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after browsing this thread, finding it very hard to argue the case for it beyond "'cause I am, that's why!"
That's a good enough reason.
Me, I see adding returns where they fit as being more efficient (which it is), but unless you're doing something really intensive like editing high-res game graphics or video (where loops and if-blocks are hit, quite literally, billion of times), it won't make a difference that's human-noticeable, so stick to what you're happy with, and what makes your code easier on your eye, when you have to revisit it.
Tim Deveaux wrote:
If I were to use the multiple return paradigm I think I'd use multiple goto exit's instead. Which seems kinda uglee.
Every jump to a non-sequential line is a goto. Loops and if statements were invented to save you the trouble of writing endless goto lines, by adding them for you, in the background behind the code.
Think: What does return do that goto doesn't?
(Answer: it satisfies the anti-goto evangelists, by using a function named "return", which does nothing but call goto.)
Saying that the goto is unacceptable is saying that if and for are unacceptable. Never be afraid of using a goto in sequential code, as long as you use it intelligently.
E.g. exiting an if-block with a goto is usually fine, but exiting a loop with a goto often isn't (unless you're only using global variables, which... Yeah, no need to expound on that one).
I wanna be a eunuchs developer! Pass me a bread knife!
It's an old lesson I learned, probably from the days of assembly -- always have one point of return, mainly for consistent stack cleanup. I do rarely make an exception (to that rule) but usually end up making some other change that removes the if.
If you're doing parameter checking, as in your example, I tend to think it's better to throw an exception -- why should the function that's being called expect anything but valid parameters?
I've seen return sprinkled throughout a function as part of the flow control. I hate that. Sometimes I don't see the return, set the breakpoint at the end of the function, and then have to steps through from the top and realize some moron tossed in an early return. I'd almost rather they use a goto to the return, haha.
Personally, I look at code like that and refactor it into smaller functions that have no if statements, and the flow control occurs in a higher level function that doesn't do anything but call other functions based on conditions of previous functions or the data values. A lot more readable too when you separate out the flow control from the individual activities of each flow.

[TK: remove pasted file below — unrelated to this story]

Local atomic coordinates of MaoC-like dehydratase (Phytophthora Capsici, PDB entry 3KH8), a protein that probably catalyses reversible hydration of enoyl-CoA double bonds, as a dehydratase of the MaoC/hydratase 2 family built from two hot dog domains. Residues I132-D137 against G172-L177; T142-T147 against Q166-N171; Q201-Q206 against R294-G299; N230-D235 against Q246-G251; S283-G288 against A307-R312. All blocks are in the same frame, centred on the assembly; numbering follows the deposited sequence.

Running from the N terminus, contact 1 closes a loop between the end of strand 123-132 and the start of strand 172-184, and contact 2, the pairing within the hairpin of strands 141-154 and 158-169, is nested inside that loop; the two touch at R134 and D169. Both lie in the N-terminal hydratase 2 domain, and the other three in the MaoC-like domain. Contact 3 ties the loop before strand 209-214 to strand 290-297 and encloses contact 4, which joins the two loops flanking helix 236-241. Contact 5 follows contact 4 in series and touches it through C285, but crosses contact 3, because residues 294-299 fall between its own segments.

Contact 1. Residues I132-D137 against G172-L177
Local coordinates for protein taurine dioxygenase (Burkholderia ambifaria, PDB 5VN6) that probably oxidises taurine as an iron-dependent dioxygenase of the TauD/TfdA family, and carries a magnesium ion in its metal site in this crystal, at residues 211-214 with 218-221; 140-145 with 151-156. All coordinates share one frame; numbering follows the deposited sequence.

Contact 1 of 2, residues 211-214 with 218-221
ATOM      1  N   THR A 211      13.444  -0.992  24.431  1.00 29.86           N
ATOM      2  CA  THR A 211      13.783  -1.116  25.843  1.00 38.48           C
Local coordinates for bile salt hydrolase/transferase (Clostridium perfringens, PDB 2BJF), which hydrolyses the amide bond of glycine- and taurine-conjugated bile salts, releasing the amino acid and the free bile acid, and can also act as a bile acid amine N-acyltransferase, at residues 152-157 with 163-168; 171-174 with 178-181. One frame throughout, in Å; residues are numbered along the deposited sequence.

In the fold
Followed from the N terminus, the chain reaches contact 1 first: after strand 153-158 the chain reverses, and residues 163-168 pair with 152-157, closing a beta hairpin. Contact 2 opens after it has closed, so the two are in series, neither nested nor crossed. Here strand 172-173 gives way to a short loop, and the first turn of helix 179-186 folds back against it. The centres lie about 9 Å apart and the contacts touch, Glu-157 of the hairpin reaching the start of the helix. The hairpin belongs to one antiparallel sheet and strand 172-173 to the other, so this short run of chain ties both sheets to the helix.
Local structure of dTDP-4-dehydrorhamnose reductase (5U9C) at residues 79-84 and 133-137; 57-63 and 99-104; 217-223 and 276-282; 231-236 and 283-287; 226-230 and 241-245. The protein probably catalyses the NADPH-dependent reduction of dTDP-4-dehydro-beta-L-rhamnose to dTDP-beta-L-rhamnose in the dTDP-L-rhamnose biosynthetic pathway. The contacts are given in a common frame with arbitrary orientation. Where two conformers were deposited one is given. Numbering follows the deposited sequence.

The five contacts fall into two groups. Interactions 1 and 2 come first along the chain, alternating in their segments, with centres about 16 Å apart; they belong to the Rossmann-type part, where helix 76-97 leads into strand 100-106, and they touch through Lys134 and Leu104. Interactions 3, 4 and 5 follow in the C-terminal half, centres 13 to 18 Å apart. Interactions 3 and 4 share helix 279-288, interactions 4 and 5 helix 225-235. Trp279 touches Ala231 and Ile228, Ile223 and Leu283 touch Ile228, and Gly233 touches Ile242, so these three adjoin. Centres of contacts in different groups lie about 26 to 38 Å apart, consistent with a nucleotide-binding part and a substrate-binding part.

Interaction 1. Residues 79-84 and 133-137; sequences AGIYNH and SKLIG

I think there are several issues at play here, the most important is one of consistency. If someone coming behind you can pick up on your style, much of the griping goes by the wayside. I am a strong supporter of early return - range checking arguments and the like. Where you get in to trouble is a 500 line function with nested returns - OR - so many levels of logic (to avoid nested returns) that it's screaming at you to re-factor it....
<italic>Stuck in a dysfunctional matrix from which I must escape...
"Where liberty dwells, there is my country." B. Franklin, 1783
“They who can give up essential liberty to obtain a little temporary safety deserve neither liberty nor safety.” BF, 1759
Not messy at all. When reading through a method line-by-line
if SomeErrorCondition then
is actually pretty darn readable. When debugging, setting one breakpoint at the single return statement and then fiddling which branch of the nested if-statement was taken isn't really easier than putting a breakpoint at every return statement and see which gets hit.
I think that the Return statement should be dropped in any language,
for example look at Delphi (object pascal) they did not have a return statement until recently it seems. A function had to fill up a variable called Result, and because there was no return statement developers where forced to maintain a clean flow.
This is how it should be everywhere IMHO
The first person to use the term "clean flow" has the definition right to the term
My experience is that prohibiting return (and continue and break) easily ruins that "clean flow". The clean flow should be for the normal, standard, expected behaviour. If something unexpected occurs, or some special case appears, you should handle it (as far as required) and get out of there! You shouldn't clutter up the rest of the function code with error flags and statuses pertaining to a special condition that was handled much higher up, serving only to skip the rest of the function code. That messes up the rest of the function code.
"Then you should raise an exception", some says. That's just another way of returning prematurely; it does not ensure a single point of exit. Besides, the situation is not necessarity exceptional, it may be simply detecting that there is nothing more to be done. Program flow by exceptions is certainly no clean code flow.
Not sure what you mean
I never had to uses error flags and statuses for anything like this.
In my experience prohibiting return (and continue and break) never ruined that "clean flow" but always improved it. And without using stuff like ugly flags and statuses.
In our coding guidelines the return is prohibited, and since this was introduced we saw the time needed for maintenance and bugfixing dropped noticable.
And yes, exceptions are not to be used for program flow, that is very true.
I'm not sure which version of ReSharper you're using, but modern versions of Rider (which use ReSharper via IPC) would have recommended an early return with the ?. syntax you're proposing, granting you both the shorter expression and shallower nesting, which is good for readability.